Joseph Harcourt Tombs

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Joseph Harcourt Tombs
Victoria Cross Medal without Bar.png
Born 23 March 1887
Birmingham, England
Died 28 June 1966 (aged 79)
Toronto, Canada
Buried Pine Hills Cemetery, Toronto
Allegiance  United Kingdom
 Canada
Service/branch Flag of the British Army.svg British Army
Royal Canadian Air Force
Years of service 1912 - 1920 (UK)
1939 - 1944 (Canada)
Rank Corporal (UK)
Sergeant (Canada)
Unit The King's (Liverpool Regiment)
Battles/wars World War I
World War II
Awards Victoria Cross
Cross of St George 4th Class (Russia)

Joseph Harcourt Tombs VC (23 Mar 1887 – 28 June 1966), born Frederick Griffith Tombs, who under the name Joseph Tombs, was an English recipient of the Victoria Cross (VC), the highest award of the British (Imperial) honours system. The VC is awarded for ‘most conspicuous bravery … in the presence of the enemy’.[1][2]

VC action[edit]

Tombs was born in Birmingham and was a 28-year-old Lance-Corporal in the 1st Battalion, The King's (Liverpool Regiment), British Army during the First World War when the following deed took place for which he was awarded the VC.[3] On 16 May 1915 near Rue du Bois, France, Lance-Corporal Tombs, on his own initiative, crawled out repeatedly under very heavy shell and machine-gun fire to bring in wounded men who were lying about 100 yards in front of our trenches. He rescued four men, one of whom he dragged back by means of a rifle sling placed round his own neck and the man's body.[4][5]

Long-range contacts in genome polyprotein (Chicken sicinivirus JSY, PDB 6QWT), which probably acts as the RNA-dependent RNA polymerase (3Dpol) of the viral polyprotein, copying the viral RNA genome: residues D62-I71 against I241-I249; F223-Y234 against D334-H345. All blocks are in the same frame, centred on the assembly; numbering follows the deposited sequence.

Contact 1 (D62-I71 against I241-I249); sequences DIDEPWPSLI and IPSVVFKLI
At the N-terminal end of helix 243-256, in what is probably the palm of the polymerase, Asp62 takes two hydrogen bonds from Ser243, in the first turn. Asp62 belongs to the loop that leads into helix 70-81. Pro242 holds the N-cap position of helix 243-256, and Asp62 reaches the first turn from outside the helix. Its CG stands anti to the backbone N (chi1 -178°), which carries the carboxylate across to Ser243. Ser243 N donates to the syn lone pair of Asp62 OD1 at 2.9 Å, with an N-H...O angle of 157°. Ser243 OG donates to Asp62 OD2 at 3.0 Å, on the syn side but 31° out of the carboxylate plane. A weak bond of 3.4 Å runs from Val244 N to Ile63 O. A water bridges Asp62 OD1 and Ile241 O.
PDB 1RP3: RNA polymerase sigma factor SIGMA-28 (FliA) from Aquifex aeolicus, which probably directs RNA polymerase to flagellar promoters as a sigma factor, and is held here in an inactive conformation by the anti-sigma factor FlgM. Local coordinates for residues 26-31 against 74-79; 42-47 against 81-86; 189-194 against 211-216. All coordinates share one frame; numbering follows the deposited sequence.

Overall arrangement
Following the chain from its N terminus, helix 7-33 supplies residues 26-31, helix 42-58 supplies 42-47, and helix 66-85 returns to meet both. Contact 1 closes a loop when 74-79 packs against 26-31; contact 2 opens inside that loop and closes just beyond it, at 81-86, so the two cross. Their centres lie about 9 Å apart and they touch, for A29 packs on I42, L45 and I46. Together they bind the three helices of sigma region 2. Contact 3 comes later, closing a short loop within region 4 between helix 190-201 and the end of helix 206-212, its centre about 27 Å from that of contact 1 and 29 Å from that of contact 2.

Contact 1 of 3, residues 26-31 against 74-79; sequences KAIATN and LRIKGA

Later life[edit]

He was promoted corporal and after the war, in 1921, emigrated to Canada where he spent the rest of his life. During World War II Tombs enlisted in the Royal Canadian Air Force and served at the Flying School in Trenton, Ontario. A 1952 operation to remove some of the shrapnel still embedded in his stomach was not completely successful, and in 1964 he suffered a stroke.[6] His Victoria Cross is held by the Royal Regiment of Canada Foundation, Toronto, Ontario, Canada. [7]

Notes[edit]

  1. ^ Baptised Frederick Griffith on 8 April 1877. The son of Frederick and Mary Tombs of Chester Road, Erdington, Warwick. The profession of his father was Secretary of the South Birmingham Conservative Association
  2. ^ Clause three, Warrant recoding the conditions of award of the Victoria Cross, incorporating the increase of pension and the extension of this to commissioned officers, Special Army Order 65 of 1961 Signed by John Profumo on 30 September 1961
  3. ^ Valiant Men: Canada's Victoria Cross and George Cross winners edited by John Swettenham, 1973, Hakkert. Many British references incorrectly state he was born in Melbourne, Australia in 1884 or 23 March 1888. The UK Government Victoria Cross commemorative paving stones program lists Birmingham as his place of birth, see https://www.gov.uk/government/publications/first-world-war-victoria-cross-recipients
  4. ^ "No. 29240". The London Gazette (Supplement). 23 July 1915. p. 7280. 
  5. ^ The action was on 16 May 1915 not 16 June 1915 as stated in the citation published in the London Gazette.
  6. ^ The Victoria Cross and the George Cross: the complete history, Volume II, the First World War, 1914-1918, Methuen, 2013, ISBN 978 0 413 77751 5
  7. ^ http://www.victoriacross.org.uk/ddcarrca.htm

References[edit]

  • VCs of the First World War - The Western Front 1915 (Peter F. Batchelor & Christopher Matson, 1999)
  • Victoria Cross and the George Cross: the complete history (Methuen, 2013)
  • Valiant Men: Canada's Victoria Cross and George Cross winners (edited by John Swettenham, 1973)

External links[edit]